According to Fred Lambert at Electrek:
Electrek has learned that Tesla has quietly made Model 3, and likely Model Y, ready for bidirectional charging, which should enable some game-changing features in the near future.
Since we were wildly speculating about such a thing only last month we did of course read further. After an explanation of the benefits of V2G technology Fred continued:
In a recent filing with the Texas electric utility commission in which Tesla was responding to questions about how electric utilities should approach electric vehicles, the automaker summarized its view of vehicle to grid technology:
“Vehicle to grid benefits can be recognized much more efficiently when EV deployment is at scale rather than in the early adopter phase. At the same time, any discussion regarding the capabilities of EV related technologies must recognize as a first principle that customer experience and willingness for participation is key. There certainly may be an opportunity for future projects and programs that focus on advanced technological integration, such as the eventual aggregation of EVs in the future to provide grid services in wholesale markets. In any setting, it is important to remember that EVs are modes of transportation first and foremost for customers. There is also an opportunity to evaluate stationary storage assets first to provide similar grid services capabilities from a wholesale electricity market perspective.”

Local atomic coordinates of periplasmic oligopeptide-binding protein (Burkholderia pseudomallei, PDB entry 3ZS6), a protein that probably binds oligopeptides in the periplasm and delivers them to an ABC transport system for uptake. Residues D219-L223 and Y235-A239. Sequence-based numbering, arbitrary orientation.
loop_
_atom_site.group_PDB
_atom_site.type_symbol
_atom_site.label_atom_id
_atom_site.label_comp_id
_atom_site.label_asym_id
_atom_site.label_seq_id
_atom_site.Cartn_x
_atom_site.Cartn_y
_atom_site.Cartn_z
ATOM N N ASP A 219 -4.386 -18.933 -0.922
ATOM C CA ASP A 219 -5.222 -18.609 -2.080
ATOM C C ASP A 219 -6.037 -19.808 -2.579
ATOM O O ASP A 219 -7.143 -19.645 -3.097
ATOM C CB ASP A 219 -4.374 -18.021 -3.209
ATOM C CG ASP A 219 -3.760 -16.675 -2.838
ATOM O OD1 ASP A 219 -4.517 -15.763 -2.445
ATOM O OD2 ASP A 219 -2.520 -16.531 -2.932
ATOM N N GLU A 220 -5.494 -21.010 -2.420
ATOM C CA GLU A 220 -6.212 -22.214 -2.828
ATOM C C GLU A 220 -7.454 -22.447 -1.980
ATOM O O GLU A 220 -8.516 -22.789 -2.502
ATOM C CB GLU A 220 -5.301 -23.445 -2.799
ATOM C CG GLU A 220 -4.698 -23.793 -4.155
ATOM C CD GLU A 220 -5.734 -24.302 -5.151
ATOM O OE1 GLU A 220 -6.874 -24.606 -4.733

While those comments are not too encouraging, they do note that there’s value in vehicle to grid once the EV fleet becomes large enough, which is starting to become the case…
Electrek has learned that Tesla has already prepared its onboard vehicle charger for bidirectional charging.
Marco Gaxiola, an electrical engineer who participated in a Model 3 teardown for a Tesla competitor, reverse engineered the electric car’s charger and found it to be ready for bidirectional charging.
He told Electrek:
“What I learned on reverse engineering the Model 3 charger, was that the design is fully bidirectional. This means power can be converted from AC to DC the same way as the previous example, but also power can flow in reverse direction, coming from the battery and ending up on the AC side. This is known as DC to AC inverter, and when this technology is present in a vehicle, it is known as V2G (Vehicle to Grid).”
The engineer added about the design of Tesla’s onboard charger:
“To complement this, the bidirectional design is replicated 3 times across the same PCB on the Model 3 charger. Another example of redundant design that assures a working process even if one of the circuits fails. Additionally, it is 3 phase design, so it can be used worldwide.”
Gaxiola believes that the vehicle to grid capacity in the Model 3 could be enabled through an over-the-air software update.
An intriguing “rumour”. How much store should we put in Marco’s reverse engineering efforts?
Time will tell, so please watch this space!
Meanwhile here’s a picture of a (sadly uni-directional) Tesla Model S connected to an AC V2G charging station in 2015: